The University of South Florida’s Graphicstudio is turning 50 this year, and the public is invited to help celebrate. An anniversary celebration will be held Thursday at the Tampa Theatre. The studio’s founder will be there, alongside current director Margaret Miller and past directors to commemorate the occasion.
Besides its beautiful beaches, the Tampa Bay area boasts a rich collection of art museums -- and it's growing. This week on Florida Matters we feature stories about museums and galleries in the region, part of WUSF’s occasional Art Populi series.
A lot of people would walk into the Contemporary Art Museum on the Tampa campus of the University of South Florida, look in one corner of a gallery and see a chair -- a long, wooden, wavy, not particularly comfortable-looking chair and ottoman, colorfully flecked with blue paint.
But an art fan would look at it and probably recognize it immediately as a work of 1960s pop artist Roy Lichtenstein.
He's an artist, a pigeon fancier and a tattoo artist. Brooklyn-based Duke Riley has found a muse in the lowly pigeon. It's a bird often derided as a sort of "rat with wings" or something dirty. But Riley says nothing could be further from the truth.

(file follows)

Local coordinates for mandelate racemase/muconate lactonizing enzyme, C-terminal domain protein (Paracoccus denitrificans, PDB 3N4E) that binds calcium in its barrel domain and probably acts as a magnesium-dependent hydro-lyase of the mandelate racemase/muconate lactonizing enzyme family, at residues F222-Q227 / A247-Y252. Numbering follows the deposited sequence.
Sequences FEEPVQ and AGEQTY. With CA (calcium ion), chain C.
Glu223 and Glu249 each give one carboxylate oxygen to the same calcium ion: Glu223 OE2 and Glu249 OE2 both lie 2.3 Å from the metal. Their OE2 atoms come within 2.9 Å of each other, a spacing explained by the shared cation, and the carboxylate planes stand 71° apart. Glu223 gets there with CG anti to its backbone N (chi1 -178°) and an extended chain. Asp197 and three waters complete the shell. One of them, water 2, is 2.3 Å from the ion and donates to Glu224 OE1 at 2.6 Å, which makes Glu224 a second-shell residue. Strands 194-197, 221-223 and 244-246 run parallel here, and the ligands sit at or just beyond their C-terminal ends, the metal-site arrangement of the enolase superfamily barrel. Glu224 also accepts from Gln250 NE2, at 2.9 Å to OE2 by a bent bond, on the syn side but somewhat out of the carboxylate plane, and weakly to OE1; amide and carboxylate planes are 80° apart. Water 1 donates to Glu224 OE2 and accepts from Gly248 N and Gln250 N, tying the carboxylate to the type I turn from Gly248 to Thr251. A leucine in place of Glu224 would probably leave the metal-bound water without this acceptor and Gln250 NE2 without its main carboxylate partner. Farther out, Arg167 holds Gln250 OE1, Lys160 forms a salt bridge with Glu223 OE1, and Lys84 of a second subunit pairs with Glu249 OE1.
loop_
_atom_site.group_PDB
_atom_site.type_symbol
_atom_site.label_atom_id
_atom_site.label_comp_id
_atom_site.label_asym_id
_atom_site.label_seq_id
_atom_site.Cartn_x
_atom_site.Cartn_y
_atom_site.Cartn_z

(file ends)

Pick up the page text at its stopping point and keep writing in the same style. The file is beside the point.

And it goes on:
Margaret Miller remembers first meeting Theo Wujcik in 1972, when they shared the same office hallway shortly after both started working at the USF School of Art and Art History.
Miller, now the Director of the USF Institute for Research in Art, would stay late, studying to become a curator. Wujcik would also burn the midnight oil, working intensely on portraits using the traditional technique of silverpoint on paper.
In 2008, Mexican artist Pedro Reyes took the concept of turning swords into plowshares literally and created an art campaign called Palas por Pistolas. People voluntarily gave up more than 1500 weapons, which he first melted down to turn into the same number of shovels, then used them to plant a corresponding number of trees.
Shortly after that, government officials pointed out there was a similar gun return policy in the city of Juarez and asked Reyes if he wanted to use those weapons in his art. He said yes, and in return, received more than 6700 firearms.
But instead of shovels, this time Reyes broke them down and turned their components into musical instruments.
“Same as a shovel plants a tree, a musical instrument is also something that is alive," Reyes says. "Every time you use it, you generate a new sound, a new event and people can gather around the music and I believe that just instruments are kind of the diametrically opposite to what a gun is - like, the guns are the rule of fear and music is the rule of trust.”